Ekmeleddin İhsanoğlu is considered the only candidate for president of Turkey who might be capable of competing seriously with Prime Minister Recep Tayyip Erdogan for the post. İhsanoğlu is backed jointly by the opposition social democratic Republican People’s Party (CHP) — secularist-Kemalist — and the far right Nationalist Movement Party (MHP).
He has a reputation as straight-dealing and knowledgeable.
The CHP and MHP, in announcing he was their candidate to run for the presidency, said he “…is at peace with the foundations of our republic and the values of our dear nation. Our choice today is not one made by a single political party.”
Ekmeleddin İhsanoğlu was born in Cairo in 1943. He’s 70. He has led an academic career, and became an expert on Ottoman and Islamic culture.
For 24 years, until 2004, he was head of the Centre for Islamic Historical, Artistic and Cultural research, and then in 2005 he was named Secretary-General of the Organisation of Islamic Cooperation.
For that position, his conservative profile helped him win the support of the Justice and Development Party (AKP) in government. The opposition, in naming him their candidate, exploited İhsanoğlu’s acceptability in AKP eyes in the hope of drawing away these votes to him.
Expert Yunus Emre said: “Turkish society is conservative, and this has been strengthened under the AK Party. So, instead of changing our principles and policies, if we nominate a conservative person, maybe we can get votes from the conservative electorate. We will see if it works.”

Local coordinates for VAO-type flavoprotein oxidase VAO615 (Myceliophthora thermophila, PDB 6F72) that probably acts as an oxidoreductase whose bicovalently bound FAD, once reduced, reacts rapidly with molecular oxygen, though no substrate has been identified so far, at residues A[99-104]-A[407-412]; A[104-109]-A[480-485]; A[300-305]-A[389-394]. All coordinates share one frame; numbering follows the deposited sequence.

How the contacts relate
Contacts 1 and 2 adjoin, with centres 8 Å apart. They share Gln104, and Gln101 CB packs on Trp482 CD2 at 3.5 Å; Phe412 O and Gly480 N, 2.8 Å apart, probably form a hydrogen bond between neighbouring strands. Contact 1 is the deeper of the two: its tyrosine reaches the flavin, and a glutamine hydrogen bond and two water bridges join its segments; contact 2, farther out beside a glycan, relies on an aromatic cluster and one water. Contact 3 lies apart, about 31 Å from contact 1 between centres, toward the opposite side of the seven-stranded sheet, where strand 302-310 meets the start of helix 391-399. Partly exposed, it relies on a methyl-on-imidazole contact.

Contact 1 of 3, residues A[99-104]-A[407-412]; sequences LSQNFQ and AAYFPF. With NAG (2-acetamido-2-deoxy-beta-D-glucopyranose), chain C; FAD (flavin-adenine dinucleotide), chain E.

İhsanoğlu moves easily in the country’s various social levels. His university career is considered an asset, and many consider him a conciliatory figure.
İhsanoğlu said: “There is a duality, a polarisation and an alienation in our society. This cause problems in Turkey. People want to continue their life in peace and security. They want to increase their productivity. They want to be happy. For this we have to provide peace again. This can be done by eliminating escalation policies and replacing these with inclusive policies.”
In this presidential poll, for the first time Turkey will elect its head of state by direct universal suffrage. Some people think Prime Minister Erdogan could take advantage of this to try to change the way the country is run. İhsanoğlu is against that.
İhsanoğlu said: “I support the parliamentary system. That is how Turkey should be administered. This has been the system ever since the Turkish republic was established. This can be reformed of course, but giving all the power to a president will destabilise the state system. Turkey cannot accept this. Our model has been the European parliamentary system since modern Turkey began.”
As Erdogan’s de facto number one rival, İhsanoğlu also disagrees with the government’s foreign policy. He has not hesitated to criticise Ankara’s position in relation to recent regional developments.
İhsanoğlu said: “Turkish foreign policy is bigger and more important than personal ideologies and cannot be managed by personal ideas. Turkey is a major country. It cannot only concentrate on relations with the Middle East and the Islamic world; it needs to build better relations with the world. This can be pursued with mutual respect, observing mutual interests and balance. Turkey should not get into trouble with adventures and dreams. Our position is to serve Turkey in this direction and normalise its foreign policy. We cannot sacrifice Turkey’s foreign policy to personal whim.”
All in all, however, İhsanoğlu is not well known in Turkey. He is new to politics. This, clearly, could impact his score in the elections negatively.
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